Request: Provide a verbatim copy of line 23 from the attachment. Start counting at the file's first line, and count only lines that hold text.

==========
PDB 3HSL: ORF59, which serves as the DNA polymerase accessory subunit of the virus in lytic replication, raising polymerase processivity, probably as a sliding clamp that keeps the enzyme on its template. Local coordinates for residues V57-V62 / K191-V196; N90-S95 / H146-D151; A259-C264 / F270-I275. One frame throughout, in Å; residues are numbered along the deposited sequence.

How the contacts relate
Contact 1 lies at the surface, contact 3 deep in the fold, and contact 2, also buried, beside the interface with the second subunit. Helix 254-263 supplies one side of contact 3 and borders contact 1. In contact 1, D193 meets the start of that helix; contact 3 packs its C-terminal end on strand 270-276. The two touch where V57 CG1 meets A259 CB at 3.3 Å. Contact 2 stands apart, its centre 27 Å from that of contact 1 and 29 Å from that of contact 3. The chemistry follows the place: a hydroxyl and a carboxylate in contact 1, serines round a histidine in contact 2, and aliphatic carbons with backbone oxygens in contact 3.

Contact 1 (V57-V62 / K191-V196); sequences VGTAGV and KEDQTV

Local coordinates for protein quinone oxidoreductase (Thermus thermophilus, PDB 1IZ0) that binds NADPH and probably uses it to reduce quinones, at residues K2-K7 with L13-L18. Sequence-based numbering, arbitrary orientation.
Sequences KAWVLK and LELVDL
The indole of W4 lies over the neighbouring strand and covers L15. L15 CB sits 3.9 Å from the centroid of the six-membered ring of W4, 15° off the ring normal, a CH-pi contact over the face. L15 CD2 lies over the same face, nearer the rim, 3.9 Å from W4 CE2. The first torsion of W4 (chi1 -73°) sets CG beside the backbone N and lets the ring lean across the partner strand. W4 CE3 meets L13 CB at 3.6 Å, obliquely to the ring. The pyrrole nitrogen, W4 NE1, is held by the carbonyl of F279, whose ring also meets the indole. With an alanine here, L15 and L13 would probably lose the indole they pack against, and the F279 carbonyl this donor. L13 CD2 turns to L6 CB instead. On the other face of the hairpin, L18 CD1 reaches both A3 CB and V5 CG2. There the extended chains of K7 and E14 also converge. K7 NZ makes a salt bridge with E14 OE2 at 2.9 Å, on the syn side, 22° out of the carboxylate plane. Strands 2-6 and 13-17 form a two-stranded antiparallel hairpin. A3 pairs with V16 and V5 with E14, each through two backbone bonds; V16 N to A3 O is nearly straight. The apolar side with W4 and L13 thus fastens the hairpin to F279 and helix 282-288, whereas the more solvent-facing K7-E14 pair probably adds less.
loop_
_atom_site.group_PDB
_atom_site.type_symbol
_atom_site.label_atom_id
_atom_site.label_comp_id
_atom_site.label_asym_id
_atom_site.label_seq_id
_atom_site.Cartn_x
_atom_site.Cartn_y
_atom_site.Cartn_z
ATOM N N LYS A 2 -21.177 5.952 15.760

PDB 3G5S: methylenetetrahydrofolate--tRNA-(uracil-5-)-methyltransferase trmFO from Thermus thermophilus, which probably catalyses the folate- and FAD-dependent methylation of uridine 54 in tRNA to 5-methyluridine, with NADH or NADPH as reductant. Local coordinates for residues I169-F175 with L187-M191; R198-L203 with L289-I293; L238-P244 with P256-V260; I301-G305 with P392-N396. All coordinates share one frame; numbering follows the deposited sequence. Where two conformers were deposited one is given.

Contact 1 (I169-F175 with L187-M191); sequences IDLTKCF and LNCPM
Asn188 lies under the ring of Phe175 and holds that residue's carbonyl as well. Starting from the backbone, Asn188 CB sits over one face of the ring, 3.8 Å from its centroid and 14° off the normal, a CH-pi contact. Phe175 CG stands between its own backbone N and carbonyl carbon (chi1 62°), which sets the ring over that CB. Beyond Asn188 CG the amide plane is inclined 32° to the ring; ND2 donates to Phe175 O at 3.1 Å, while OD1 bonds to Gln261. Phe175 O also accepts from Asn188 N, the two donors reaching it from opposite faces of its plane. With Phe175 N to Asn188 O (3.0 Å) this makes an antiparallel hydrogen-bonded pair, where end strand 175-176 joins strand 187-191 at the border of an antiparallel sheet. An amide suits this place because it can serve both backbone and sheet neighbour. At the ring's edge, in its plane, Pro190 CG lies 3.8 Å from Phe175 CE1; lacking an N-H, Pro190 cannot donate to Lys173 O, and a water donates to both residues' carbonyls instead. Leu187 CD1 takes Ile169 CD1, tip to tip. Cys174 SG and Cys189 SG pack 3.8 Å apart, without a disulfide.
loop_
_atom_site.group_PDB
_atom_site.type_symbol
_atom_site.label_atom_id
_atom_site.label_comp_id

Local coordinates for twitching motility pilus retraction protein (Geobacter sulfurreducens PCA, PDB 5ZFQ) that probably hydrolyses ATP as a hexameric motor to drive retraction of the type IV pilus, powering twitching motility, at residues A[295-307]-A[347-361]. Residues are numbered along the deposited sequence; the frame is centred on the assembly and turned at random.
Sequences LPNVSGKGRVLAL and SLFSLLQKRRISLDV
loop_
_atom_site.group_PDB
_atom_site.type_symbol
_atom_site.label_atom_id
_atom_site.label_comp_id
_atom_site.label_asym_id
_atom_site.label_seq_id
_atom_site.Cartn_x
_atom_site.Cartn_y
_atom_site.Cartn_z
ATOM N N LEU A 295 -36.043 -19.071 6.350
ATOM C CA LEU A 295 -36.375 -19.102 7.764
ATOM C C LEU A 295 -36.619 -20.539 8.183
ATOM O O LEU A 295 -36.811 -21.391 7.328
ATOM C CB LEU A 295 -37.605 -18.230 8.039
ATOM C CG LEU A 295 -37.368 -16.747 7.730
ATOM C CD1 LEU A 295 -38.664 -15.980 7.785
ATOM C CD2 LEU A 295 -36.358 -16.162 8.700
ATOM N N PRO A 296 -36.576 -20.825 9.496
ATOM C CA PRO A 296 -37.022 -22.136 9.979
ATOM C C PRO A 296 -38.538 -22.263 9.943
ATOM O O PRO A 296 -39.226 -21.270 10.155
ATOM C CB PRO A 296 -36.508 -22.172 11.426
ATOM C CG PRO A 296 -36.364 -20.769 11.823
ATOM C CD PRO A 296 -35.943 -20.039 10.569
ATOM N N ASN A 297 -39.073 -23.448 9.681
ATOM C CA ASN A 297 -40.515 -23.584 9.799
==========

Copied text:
_atom_site.group_PDB